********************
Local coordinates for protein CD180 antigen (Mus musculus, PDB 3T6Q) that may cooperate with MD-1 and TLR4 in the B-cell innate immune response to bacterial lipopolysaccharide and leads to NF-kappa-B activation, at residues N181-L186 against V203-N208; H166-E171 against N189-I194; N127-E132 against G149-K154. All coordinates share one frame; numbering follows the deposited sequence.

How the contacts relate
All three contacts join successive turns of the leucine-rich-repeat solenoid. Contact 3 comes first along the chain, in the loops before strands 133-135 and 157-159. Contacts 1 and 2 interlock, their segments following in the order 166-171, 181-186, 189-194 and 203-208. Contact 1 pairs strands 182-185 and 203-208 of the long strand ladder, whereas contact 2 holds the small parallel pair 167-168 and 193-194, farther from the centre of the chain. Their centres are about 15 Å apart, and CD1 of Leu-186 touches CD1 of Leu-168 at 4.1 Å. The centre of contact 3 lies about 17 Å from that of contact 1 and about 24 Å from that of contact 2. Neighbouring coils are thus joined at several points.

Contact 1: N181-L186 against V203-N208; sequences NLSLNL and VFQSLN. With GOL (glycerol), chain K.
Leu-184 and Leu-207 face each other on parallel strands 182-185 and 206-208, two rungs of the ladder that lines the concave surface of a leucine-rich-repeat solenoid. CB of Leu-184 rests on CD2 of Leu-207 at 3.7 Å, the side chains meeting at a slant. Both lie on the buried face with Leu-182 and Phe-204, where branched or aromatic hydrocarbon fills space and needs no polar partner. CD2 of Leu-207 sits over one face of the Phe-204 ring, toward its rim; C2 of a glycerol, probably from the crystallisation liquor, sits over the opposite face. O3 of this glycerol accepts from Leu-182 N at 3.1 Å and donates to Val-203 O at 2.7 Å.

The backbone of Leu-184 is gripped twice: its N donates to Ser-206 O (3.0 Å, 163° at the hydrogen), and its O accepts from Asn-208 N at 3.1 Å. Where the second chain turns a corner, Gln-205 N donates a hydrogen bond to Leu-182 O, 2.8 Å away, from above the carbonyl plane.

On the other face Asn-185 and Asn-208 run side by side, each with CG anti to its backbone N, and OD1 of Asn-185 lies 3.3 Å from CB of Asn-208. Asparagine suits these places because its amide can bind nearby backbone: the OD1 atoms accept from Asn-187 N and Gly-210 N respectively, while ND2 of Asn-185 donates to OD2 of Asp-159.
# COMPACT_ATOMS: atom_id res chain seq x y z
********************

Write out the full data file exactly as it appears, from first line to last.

Local coordinates for protein CD180 antigen (Mus musculus, PDB 3T6Q) that may cooperate with MD-1 and TLR4 in the B-cell innate immune response to bacterial lipopolysaccharide and leads to NF-kappa-B activation, at residues N181-L186 against V203-N208; H166-E171 against N189-I194; N127-E132 against G149-K154. All coordinates share one frame; numbering follows the deposited sequence.

How the contacts relate
All three contacts join successive turns of the leucine-rich-repeat solenoid. Contact 3 comes first along the chain, in the loops before strands 133-135 and 157-159. Contacts 1 and 2 interlock, their segments following in the order 166-171, 181-186, 189-194 and 203-208. Contact 1 pairs strands 182-185 and 203-208 of the long strand ladder, whereas contact 2 holds the small parallel pair 167-168 and 193-194, farther from the centre of the chain. Their centres are about 15 Å apart, and CD1 of Leu-186 touches CD1 of Leu-168 at 4.1 Å. The centre of contact 3 lies about 17 Å from that of contact 1 and about 24 Å from that of contact 2. Neighbouring coils are thus joined at several points.

Contact 1: N181-L186 against V203-N208; sequences NLSLNL and VFQSLN. With GOL (glycerol), chain K.
Leu-184 and Leu-207 face each other on parallel strands 182-185 and 206-208, two rungs of the ladder that lines the concave surface of a leucine-rich-repeat solenoid. CB of Leu-184 rests on CD2 of Leu-207 at 3.7 Å, the side chains meeting at a slant. Both lie on the buried face with Leu-182 and Phe-204, where branched or aromatic hydrocarbon fills space and needs no polar partner. CD2 of Leu-207 sits over one face of the Phe-204 ring, toward its rim; C2 of a glycerol, probably from the crystallisation liquor, sits over the opposite face. O3 of this glycerol accepts from Leu-182 N at 3.1 Å and donates to Val-203 O at 2.7 Å.

The backbone of Leu-184 is gripped twice: its N donates to Ser-206 O (3.0 Å, 163° at the hydrogen), and its O accepts from Asn-208 N at 3.1 Å. Where the second chain turns a corner, Gln-205 N donates a hydrogen bond to Leu-182 O, 2.8 Å away, from above the carbonyl plane.

On the other face Asn-185 and Asn-208 run side by side, each with CG anti to its backbone N, and OD1 of Asn-185 lies 3.3 Å from CB of Asn-208. Asparagine suits these places because its amide can bind nearby backbone: the OD1 atoms accept from Asn-187 N and Gly-210 N respectively, while ND2 of Asn-185 donates to OD2 of Asp-159.
# COMPACT_ATOMS: atom_id res chain seq x y z